P0036 – Heated oxygen sensor 2, bank 1, heater control -circuit malfunction

DTC P0036 is an OBD-II code that refers to a malfunction in the Heater Control Circuit of the oxygen sensor. It indicates that there is a problem with the electrical heating element of the oxygen sensor, which can affect its performance. The code typically relates to the Bank 1 Sensor 2 oxygen sensor, which is located after the catalytic converter.

Sensor 2, located after the catalytic converter(s), monitors the performance of the converter in cleaning up the exhaust gases, while Sensor 1 measures the oxygen content in the exhaust stream before it reaches the catalytic converter.

Fixes for OBD-II Code P0036

To fix the P0036 OBD-II code, you can take the following steps:

  1. Inspect the wiring and connections: Check the wiring harness and connectors associated with the oxygen sensor Heater Control Circuit. Look for any signs of damage, corrosion, or loose connections. Repair or replace any faulty wiring or connectors.
  2. Test the oxygen sensor: Use a multimeter (read more) to measure the resistance of the oxygen sensor’s heating element. Compare the reading with the specifications provided by the manufacturer. If the resistance is out of range, replace the oxygen sensor.
  3. Check the fuses: Verify that the fuses related to the oxygen sensor heater circuit are intact. Replace any blown fuses if necessary.

Note: It is recommended to consult a qualified mechanic or refer to the specific repair manual for your vehicle to ensure proper diagnosis and repair procedures are followed.

Related DTCs to P0036

There are some codes that likely would have been shown along with the aforementioned code: P0030, P0050, P0053, P0054, P0056, P0059, P0060, P0135, P0141, P0155, P0161.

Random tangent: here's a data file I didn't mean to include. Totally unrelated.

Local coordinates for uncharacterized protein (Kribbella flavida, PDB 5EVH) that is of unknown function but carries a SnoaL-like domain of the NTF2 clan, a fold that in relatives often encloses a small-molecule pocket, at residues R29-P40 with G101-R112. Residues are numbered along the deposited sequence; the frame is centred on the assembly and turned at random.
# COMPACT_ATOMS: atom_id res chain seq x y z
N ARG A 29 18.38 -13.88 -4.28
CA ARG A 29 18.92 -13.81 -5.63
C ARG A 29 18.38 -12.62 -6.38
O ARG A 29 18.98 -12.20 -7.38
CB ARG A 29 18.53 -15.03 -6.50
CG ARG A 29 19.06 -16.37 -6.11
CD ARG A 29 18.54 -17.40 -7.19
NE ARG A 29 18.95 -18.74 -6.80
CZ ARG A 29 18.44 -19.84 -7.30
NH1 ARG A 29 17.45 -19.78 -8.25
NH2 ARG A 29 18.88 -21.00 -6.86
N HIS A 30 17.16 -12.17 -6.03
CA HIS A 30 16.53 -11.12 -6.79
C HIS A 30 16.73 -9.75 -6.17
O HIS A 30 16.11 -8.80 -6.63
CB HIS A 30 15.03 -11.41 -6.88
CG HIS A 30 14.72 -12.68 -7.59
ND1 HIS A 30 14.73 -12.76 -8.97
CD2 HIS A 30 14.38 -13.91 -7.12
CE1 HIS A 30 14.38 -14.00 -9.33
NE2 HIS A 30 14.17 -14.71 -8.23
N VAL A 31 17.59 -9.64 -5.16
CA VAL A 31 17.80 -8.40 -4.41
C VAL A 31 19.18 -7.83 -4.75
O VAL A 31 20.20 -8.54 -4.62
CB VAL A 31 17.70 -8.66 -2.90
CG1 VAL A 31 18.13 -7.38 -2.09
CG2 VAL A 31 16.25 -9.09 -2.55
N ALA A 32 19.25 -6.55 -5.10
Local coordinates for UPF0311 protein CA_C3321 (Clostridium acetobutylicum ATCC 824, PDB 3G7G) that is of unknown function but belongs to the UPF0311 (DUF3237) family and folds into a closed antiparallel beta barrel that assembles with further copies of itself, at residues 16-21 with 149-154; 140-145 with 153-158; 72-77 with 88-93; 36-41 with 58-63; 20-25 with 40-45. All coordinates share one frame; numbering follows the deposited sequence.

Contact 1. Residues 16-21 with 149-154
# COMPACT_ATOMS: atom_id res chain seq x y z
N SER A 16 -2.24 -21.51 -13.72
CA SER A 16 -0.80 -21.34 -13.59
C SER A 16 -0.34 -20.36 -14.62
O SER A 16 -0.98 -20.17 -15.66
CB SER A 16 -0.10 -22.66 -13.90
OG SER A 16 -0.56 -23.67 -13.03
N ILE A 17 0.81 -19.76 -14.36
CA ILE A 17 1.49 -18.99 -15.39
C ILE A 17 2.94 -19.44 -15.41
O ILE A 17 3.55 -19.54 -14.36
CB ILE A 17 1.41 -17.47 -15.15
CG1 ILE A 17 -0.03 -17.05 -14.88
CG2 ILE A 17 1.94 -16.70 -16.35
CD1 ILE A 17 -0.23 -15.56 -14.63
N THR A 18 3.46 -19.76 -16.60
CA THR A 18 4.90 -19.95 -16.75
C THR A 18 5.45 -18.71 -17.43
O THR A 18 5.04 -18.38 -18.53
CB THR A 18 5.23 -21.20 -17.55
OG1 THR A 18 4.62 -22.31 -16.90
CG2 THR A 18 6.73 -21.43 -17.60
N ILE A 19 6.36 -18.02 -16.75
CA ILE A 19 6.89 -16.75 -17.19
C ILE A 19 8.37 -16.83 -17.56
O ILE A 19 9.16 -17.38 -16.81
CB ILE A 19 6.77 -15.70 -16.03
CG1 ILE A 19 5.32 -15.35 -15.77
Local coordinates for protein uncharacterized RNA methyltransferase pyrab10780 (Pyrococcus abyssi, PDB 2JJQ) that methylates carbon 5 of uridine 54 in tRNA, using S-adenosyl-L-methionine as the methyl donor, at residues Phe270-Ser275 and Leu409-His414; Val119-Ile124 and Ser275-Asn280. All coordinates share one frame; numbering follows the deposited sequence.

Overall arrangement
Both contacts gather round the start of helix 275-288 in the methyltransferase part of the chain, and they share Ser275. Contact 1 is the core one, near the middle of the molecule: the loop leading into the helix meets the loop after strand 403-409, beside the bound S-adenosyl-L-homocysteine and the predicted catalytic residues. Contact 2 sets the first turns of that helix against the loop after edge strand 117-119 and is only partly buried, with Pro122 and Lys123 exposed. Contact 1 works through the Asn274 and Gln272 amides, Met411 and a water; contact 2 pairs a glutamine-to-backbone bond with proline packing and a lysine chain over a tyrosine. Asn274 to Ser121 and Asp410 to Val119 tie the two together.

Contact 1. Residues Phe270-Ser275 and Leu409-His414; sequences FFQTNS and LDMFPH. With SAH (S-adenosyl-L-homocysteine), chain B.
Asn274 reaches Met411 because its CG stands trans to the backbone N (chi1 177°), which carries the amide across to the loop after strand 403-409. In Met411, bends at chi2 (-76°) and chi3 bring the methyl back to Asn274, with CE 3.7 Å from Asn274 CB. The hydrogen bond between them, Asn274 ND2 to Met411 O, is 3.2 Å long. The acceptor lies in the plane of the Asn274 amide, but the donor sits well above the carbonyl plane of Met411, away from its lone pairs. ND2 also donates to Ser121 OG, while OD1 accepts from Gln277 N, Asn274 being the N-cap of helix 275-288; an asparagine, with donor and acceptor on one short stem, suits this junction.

The cost to fix the P0036 code can vary depending on several factors such as the make and model of the vehicle, the location, and the specific cause of the issue. In general, the cost can range from $100 to $400 or more. These are rough estimates, and the actual cost can vary. It is recommended to consult with a trusted mechanic or service station to get an accurate prices specifically to your vehicle.

If the problem is related to a faulty oxygen sensor, the cost of a new sensor can range from $50 to $200, depending on the brand and quality. However, if the issue is with the wiring or connectors, the cost may be lower as it may only involve repair or replacement of those components.

If you are experiencing the P0036 code, it is generally not recommended to continue driving with it. Driving with a faulty oxygen sensor (DTC P0036 is a sign) can lead to decreased fuel efficiency, engine misfires, and potential damage to the catalytic converter.

While this code is not considered an immediate safety concern, it is still a serious issue that should be addressed.

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